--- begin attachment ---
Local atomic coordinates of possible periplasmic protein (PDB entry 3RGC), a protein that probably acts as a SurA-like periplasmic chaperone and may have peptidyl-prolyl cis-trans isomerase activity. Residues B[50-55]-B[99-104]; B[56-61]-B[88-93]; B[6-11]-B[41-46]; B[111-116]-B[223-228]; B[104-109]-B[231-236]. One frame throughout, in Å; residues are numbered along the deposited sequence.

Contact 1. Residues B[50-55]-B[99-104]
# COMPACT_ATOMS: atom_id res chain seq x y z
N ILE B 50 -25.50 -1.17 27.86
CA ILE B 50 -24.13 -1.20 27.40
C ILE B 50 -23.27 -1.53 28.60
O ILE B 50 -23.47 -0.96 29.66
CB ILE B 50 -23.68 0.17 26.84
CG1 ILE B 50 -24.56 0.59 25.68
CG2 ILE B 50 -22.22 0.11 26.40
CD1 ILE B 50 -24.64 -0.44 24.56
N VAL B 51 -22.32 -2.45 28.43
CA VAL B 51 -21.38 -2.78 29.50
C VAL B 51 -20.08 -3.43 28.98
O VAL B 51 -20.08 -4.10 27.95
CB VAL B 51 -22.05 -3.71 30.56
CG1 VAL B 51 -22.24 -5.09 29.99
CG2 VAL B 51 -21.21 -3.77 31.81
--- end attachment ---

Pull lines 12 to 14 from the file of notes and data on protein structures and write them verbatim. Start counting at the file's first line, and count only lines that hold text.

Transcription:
N VAL B 51 -22.32 -2.45 28.43
CA VAL B 51 -21.38 -2.78 29.50
C VAL B 51 -20.08 -3.43 28.98